On or about March 22, 2016, Carrie Cabri Witt, a school employee, was arrested and charged with engaging in sex acts with students who were under the age of 19 years. At that time, she was also placed on paid administrative leave. Later that year, a grand jury returned a two-count indictment that charged her with engaging in a sex act or deviate sexual intercourse with two students who were under the age of 19 years. The superintendent of education for Morgan County recommended to the Board that Witt's teaching contract be terminated based on the allegations that she had engaged in inappropriate sexual activity with one or more students in the Decatur City School System. According to the Board, that conduct violated Board policy and corresponding professional standards. The Board notified Witt that it had scheduled a termination hearing for March 2, 2017. Witt filed a petition seeking a preliminary injunction staying the termination proceeding until after the disposition of the underlying criminal case, arguing that, because the basis for the termination proceeding was the underlying criminal charges, she would be forced to choose between the risk of self-incrimination if she testified in the termination proceeding or of losing her teaching contract if she did not testify in the termination proceeding. The Board moved to dismiss or deny the petition for a preliminary injunction; the trial court granted the petition for a preliminary injunction. The Alabama Supreme Court concluded the Board established that circumstances changed since the trial court entered the preliminary injunction staying the termination proceeding on February 28, 2017, so that the preliminary injunction or stay was no longer appropriate. Accordingly, the Supreme Court granted the petition for a writ of mandamus and direct the trial court to dissolve its February 28, 2017, injunction and to dismiss the petition upon which it was based. View "Ex parte Decatur City Board of Education." on Justia Law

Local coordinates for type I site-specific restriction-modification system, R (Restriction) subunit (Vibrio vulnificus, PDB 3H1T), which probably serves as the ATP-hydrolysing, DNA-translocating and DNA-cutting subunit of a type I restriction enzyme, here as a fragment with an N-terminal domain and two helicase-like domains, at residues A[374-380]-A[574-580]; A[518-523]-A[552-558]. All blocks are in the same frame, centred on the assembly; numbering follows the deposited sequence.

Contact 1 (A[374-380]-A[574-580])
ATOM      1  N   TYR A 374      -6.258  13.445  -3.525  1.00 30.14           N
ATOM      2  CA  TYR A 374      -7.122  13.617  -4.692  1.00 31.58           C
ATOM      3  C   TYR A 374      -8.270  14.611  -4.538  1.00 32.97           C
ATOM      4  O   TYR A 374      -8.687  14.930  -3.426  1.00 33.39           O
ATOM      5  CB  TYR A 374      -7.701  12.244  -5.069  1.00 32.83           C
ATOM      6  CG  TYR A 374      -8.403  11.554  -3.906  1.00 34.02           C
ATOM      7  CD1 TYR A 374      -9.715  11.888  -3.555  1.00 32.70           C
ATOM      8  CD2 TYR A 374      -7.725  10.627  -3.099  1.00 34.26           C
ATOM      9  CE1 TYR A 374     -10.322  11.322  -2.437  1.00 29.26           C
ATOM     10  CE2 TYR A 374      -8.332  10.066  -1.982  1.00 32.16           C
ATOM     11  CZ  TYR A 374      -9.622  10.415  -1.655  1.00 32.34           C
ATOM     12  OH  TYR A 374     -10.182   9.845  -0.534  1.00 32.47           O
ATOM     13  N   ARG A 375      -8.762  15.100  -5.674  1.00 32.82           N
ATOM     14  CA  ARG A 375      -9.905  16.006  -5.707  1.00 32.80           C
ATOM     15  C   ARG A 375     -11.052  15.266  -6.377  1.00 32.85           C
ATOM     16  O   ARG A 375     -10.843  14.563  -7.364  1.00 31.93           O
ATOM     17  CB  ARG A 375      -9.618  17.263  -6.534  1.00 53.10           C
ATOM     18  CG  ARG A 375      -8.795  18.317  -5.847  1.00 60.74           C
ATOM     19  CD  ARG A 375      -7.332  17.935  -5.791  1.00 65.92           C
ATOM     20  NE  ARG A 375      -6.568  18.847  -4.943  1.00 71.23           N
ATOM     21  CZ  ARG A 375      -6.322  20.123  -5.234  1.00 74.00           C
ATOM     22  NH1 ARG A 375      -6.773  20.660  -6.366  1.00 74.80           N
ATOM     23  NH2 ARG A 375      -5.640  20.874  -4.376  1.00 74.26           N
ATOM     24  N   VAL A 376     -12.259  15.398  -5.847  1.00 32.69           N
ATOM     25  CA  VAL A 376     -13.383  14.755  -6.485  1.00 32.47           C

by